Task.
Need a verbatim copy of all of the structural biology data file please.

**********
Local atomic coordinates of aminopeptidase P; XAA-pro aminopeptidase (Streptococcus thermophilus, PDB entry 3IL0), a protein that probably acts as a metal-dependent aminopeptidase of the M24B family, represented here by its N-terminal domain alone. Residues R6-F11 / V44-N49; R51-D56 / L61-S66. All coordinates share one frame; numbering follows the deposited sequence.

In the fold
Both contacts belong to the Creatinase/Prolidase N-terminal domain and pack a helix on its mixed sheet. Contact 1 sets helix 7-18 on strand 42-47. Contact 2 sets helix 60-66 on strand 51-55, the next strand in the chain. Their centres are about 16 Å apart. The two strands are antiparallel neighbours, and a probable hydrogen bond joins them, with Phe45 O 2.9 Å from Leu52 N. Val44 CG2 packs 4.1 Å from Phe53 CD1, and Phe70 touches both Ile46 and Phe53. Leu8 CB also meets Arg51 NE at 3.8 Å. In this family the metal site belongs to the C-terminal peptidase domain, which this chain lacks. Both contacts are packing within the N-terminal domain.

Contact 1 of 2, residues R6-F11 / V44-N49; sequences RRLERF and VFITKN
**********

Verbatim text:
Local atomic coordinates of aminopeptidase P; XAA-pro aminopeptidase (Streptococcus thermophilus, PDB entry 3IL0), a protein that probably acts as a metal-dependent aminopeptidase of the M24B family, represented here by its N-terminal domain alone. Residues R6-F11 / V44-N49; R51-D56 / L61-S66. All coordinates share one frame; numbering follows the deposited sequence.

In the fold
Both contacts belong to the Creatinase/Prolidase N-terminal domain and pack a helix on its mixed sheet. Contact 1 sets helix 7-18 on strand 42-47. Contact 2 sets helix 60-66 on strand 51-55, the next strand in the chain. Their centres are about 16 Å apart. The two strands are antiparallel neighbours, and a probable hydrogen bond joins them, with Phe45 O 2.9 Å from Leu52 N. Val44 CG2 packs 4.1 Å from Phe53 CD1, and Phe70 touches both Ile46 and Phe53. Leu8 CB also meets Arg51 NE at 3.8 Å. In this family the metal site belongs to the C-terminal peptidase domain, which this chain lacks. Both contacts are packing within the N-terminal domain.

Contact 1 of 2, residues R6-F11 / V44-N49; sequences RRLERF and VFITKN